Which Feeder Worms are the best for Panthers??

Hi, I have a 13 month panther and I wanted to add some feeder worms into his diet besides mealworms.

Right now he gets mainly crickets with various gutloads and at most 10% mealworms for the week (so like 3-4 mealworms one day of the week). I was wondering which worms (hornworms, silkworms, or butterworms) are the best to be fed as almost a third of his diet?

My concerns are:

Are there any too fatty?
Are hornworms too big for a normal 13 month old chameleon?
Are any too hard to digest?

Thanks in advance!
 

carol5208

Chameleon Enthusiast
Silkworms are the best of the three. They are high in calcium and I think around 6 grams of fat. I am very careful about the size of the hornworms I feed my adults. They can eat the big ones, but I still worry they are gonna choke! You really have to use your judgement on the size. Superworms are very fatty I know and waxworms are about the worst as far as fat. I think butters are up there in fat content too, but not 100% sure on that. I always feed silks when I can get them. Anything in moderation is fine. The chitin(the hard outer shell) on the meals and supers could be hard to digest if overfed.
 
Thanks, for the quick response. What size and how many silkworms would you give to an almost full grown adult male? And is there any special keeping for them (like refrigeration)?
 

Simon1986

New Member
Definitely silk worms my two love them, problem I have is getting them as they're quite a delicacy to find in the uk so if anyone knows where to get them then a share of info would be amazing
 

carol5208

Chameleon Enthusiast
I would probably just order like a pod of 50. It comes with a chow that they feed on. They can just be kep in the pod at room temp. Do not need refrigeration. If you run out of chow you can order extra containers of chow or you can feed them mulberry leaves if you have access to a tree or a bush. I usually buy 100 for my two panthers. I keep them in a open container like a tupperware and just spoon the chow in that. I usually have good luck keeping them alive this way but my last bunch all died off little by little. You have to keep the containers clean and wash your hands if you are going to handle the silks and put them back after you clean it. When they get big enough, they will start cocooning. They will turn in to moths which you can feed to your chameleons also or if you wish to start breeding them! I never got into the breeding thing. Usually I have fed them off before they cocoon.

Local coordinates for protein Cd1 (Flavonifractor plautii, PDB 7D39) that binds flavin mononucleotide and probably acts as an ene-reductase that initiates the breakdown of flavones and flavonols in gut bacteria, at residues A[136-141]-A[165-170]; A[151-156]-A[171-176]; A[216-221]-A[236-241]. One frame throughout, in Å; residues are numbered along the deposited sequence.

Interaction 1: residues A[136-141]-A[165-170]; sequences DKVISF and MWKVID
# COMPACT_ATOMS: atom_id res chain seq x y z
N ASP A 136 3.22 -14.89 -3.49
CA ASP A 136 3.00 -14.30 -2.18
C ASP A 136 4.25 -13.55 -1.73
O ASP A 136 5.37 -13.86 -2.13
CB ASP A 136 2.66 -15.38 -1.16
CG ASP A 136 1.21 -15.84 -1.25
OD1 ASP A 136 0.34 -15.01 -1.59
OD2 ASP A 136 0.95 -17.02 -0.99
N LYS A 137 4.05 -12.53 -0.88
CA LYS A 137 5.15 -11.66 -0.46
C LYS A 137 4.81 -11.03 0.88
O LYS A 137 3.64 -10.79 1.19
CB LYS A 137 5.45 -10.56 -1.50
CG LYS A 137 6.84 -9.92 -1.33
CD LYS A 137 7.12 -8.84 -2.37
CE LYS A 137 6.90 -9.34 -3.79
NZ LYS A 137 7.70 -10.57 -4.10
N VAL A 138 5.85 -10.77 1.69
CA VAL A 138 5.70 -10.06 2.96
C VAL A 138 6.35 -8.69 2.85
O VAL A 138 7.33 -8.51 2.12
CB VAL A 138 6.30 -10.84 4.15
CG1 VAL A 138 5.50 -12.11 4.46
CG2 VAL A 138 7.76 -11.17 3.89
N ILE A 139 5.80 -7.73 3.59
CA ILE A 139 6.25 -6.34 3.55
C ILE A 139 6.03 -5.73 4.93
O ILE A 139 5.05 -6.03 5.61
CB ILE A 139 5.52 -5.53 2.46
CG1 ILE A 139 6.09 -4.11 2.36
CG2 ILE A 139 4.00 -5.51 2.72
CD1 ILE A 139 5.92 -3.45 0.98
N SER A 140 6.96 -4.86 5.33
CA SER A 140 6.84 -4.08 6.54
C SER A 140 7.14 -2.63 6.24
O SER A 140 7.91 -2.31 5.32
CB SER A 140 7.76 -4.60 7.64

Simon1986

New Member
They're quite susceptible to bacteria (not harmful to chameleons) but I learnt the hard way by not washing my hand s once and picked a couple up and within a couple of days a lot had died so I now use tongs. Also they only eat mulberry leaves or 'chow' (it's a pastey mulberry mix that they eat like gannets). I tend to give 2-3 a day as they're so nutritious I think it's 4-5 times the value of a cricket but like wax worms they can get addicted (again made that mistake) so mix it into their diet

Hope this helps
 

bbprinting

New Member
Phoenix worms are actually the best when it come to calcium content, They are just usually smaller and some of the adult panthers will ignore them.

Here is the calcium ppm
Crickets 345
Mealworms 33
Superworms 123
Medium Phoenix Worms 8155
 

ChameleonBoss

New Member
Phoenix worms are actually the best when it come to calcium content, They are just usually smaller and some of the adult panthers will ignore them.

Here is the calcium ppm
Crickets 345
Mealworms 33
Superworms 123
Medium Phoenix Worms 8155

Thanks that really helps.
 
Thank you so much Carol and Simon. This is super helpful. I want to keep my chameleon happy and interested with everything, you know. Just upgraded his cage to a 3 foot tall with a monsoon misting system, and put a hibiscus in also.
 

djfishygillz

Avid Member
Butterworms have been show to make a weird blackish appearance in chameleons mouths from time to time... but no one has reported any injury or death after feeding butterworms.
 
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